Mr. Kennedy Goes to Council

Every time City Treasurer Kevin Kennedy makes his annual appearance before City Council to discuss the City’s financial condition, one can’t help but think of “Mr. Smith Goes to Washington.”  Senator Jefferson Smith spends hours trying to get the legislators to face the truth about the Willett Crick dam, but they ignore or belittle him and take their cue instead from the grandiloquent Senator Joseph Paine, who insists everything is just fine, thank you.

Finally, just before he collapses, Smith looks heavenward – or at least up toward the gallery – and gasps, “Someday, somebody will listen to me.”

Unlike Senator Smith, Treasurer Kennedy has yet to faint on the chambers floor.  But maybe the time to listen to him has finally arrived.

As chairman of the Fiscal Sustainability Committee, Kennedy began a crusade in 2009 to educate the public about the time bomb buried in the City’s financial statements – unfunded liabilities for employee retirement benefits and deferred maintenance – and to get Council to take action to defuse it.  In his role as Treasurer and as a member of the Pension and OPEB Task Force, he’s been at it ever since.

To summarize – and elaborate upon – this year’s Kennedy report on employee retirement benefits (we’ll leave deferred maintenance for another day):

Pensions. The terms of pensions for public employees are negotiated between the City and the unions, and, not surprisingly, Alameda has agreed to provide almost all of the “optional benefits” available under state law for public safety employees.  CalPERS administers the pension plans, and each year the City and the employees contribute a percentage of wages to a fund managed by CalPERS.  State law sets the employee contribution rate; CalPERS determines the employer contribution rate.

As Kennedy pointed out, the City’s required employer contribution rate has been rising and will continue to climb even more dramatically in the future.  Kennedy displayed a chart showing that Alameda’s employer contribution rate for safety pensions had gone from 20% of payroll in FY 2002-3 to 39% in FY 2015-16:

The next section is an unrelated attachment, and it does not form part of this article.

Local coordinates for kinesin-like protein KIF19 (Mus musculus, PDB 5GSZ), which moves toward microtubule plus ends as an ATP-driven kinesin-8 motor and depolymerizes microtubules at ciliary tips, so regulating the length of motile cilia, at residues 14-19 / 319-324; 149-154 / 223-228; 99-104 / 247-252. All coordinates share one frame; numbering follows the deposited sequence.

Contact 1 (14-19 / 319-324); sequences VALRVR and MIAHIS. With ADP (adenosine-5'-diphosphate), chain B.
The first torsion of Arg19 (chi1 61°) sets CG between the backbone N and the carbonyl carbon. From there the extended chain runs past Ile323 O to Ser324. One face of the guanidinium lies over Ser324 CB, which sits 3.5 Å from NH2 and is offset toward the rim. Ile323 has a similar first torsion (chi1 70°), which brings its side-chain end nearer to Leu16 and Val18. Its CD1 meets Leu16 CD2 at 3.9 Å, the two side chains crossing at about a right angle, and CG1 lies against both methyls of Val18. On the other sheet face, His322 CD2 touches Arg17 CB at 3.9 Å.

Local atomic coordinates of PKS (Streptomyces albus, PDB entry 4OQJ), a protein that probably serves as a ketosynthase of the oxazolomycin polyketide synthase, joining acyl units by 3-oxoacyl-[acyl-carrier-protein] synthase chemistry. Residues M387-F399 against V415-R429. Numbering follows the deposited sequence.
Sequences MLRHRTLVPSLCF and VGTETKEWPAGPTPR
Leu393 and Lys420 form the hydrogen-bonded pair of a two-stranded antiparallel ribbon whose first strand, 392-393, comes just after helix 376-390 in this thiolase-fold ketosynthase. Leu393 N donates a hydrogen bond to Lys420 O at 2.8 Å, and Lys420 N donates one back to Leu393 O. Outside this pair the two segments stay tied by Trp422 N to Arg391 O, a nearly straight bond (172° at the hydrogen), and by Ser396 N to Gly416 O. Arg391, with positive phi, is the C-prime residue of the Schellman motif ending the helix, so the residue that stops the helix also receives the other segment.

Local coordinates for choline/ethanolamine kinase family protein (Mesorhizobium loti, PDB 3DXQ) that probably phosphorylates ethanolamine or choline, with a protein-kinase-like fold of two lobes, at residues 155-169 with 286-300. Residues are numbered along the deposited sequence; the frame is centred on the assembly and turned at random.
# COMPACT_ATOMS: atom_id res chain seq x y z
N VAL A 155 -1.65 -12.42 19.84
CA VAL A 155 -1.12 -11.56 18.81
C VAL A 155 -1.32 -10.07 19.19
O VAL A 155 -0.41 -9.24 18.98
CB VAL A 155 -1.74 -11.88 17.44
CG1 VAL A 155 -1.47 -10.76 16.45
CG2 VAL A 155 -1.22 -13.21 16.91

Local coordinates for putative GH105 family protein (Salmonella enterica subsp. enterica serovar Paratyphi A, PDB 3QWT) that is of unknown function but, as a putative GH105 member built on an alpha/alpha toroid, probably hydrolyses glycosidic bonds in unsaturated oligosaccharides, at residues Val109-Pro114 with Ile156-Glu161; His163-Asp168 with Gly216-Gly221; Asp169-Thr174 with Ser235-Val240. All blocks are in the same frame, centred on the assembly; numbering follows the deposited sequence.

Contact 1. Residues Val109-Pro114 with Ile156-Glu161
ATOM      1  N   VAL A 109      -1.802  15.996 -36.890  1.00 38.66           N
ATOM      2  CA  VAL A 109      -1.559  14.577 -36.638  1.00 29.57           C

Pension contribution slide

He then cited an updated chart that looked into the future and projected a 54% employer contribution rate for public safety pensions by FY 2019-20:

Page 41 from 2013-05-28 PPT presentation re contribution rate

We’re talking about real money here.  The employer contribution rate is applied against the total payroll to determine the amount of the contribution.  Last year, the City paid $13.45 million to CalPERS for safety and miscellaneous employee pensions. (This represents 19.86% of total general fund revenues of $67.73 million).  If the projections in City staff’s charts are right (and assuming a static payroll and no further changes by CalPERS), this amount will jump to $19.18 million – $12.58 million for safety employees and $6.6 million for miscellaneous employees – by FY 2019-20.

And that isn’t all.  For years the amounts contributed by employers and employees, together with returns on the investments made by CalPERS, have not built up a bag of money big enough to cover the total future liability for providing pensions.  The result is a so-called “unfunded liability,” consisting of the difference between the total future liability and the estimated value of the fund’s assets.

As Kennedy has frequently pointed out, Alameda’s unfunded liability for pensions has been growing, and it now exceeds $100 million.  The latest actuarial report from CalPERS pegged the numbers, as of June 30, 2011, at $80.99 million for the safety plans and $25.5 million for the miscellaneous plan.  To borrow a phrase from the real estate world, these are the amounts by which Alameda is “under water” on its pension plans.

OPEB.  In addition to pensions, the City provides health benefits for retired public employees.  (These benefits go by the acronym, “OPEB”). The extent of the benefits is negotiated between the City and the public employee unions, and, again, Alameda public safety employees fare quite well.  For example, under the current MOU, the City pays the Kaiser or Blue Shield health and dental premiums for a retired firefighter and his or her spouse for life for firefighters hired before June 7, 2011.  Firefighters hired after that date get lifetime premiums paid only for themselves.

The City provides retiree health benefits on a “pay-as-you-go” basis – i.e., it pays the premiums due in the current year; it sets aside nothing to cover future premiums.  Under this approach, the City’s annual payments go up as health insurance gets more expensive.  It will – and they have.  According to a pre-Obamacare report prepared by Bartel Associates, the amount paid by the City for retiree health benefits – which doesn’t cover their entire actuarial cost – will jump from $2.498 million in FY 2011-12 to $5.009 million in FY 2020-21:

Estimated No Pre-Funding Illustration

The result of setting aside nothing to cover future premiums is to create another “unfunded liability.”  But, unlike pensions, OPEB is totally unfunded: there are no assets whatsoever put away to pay future premiums.  At Tuesday’s meeting, Kennedy presented a chart showing that as of January 1, 2011 this accrued liability for future retiree health benefits was $86 million:

OPEB existing unfunded liabilities slide

An updated estimate as of January 1, 2013 is due soon.  Expect the number to beat the $100 million mark.  Indeed, according to the Pension and OPEB Task Force, the accrued OPEB liability will hit $150 million in the next 15 years: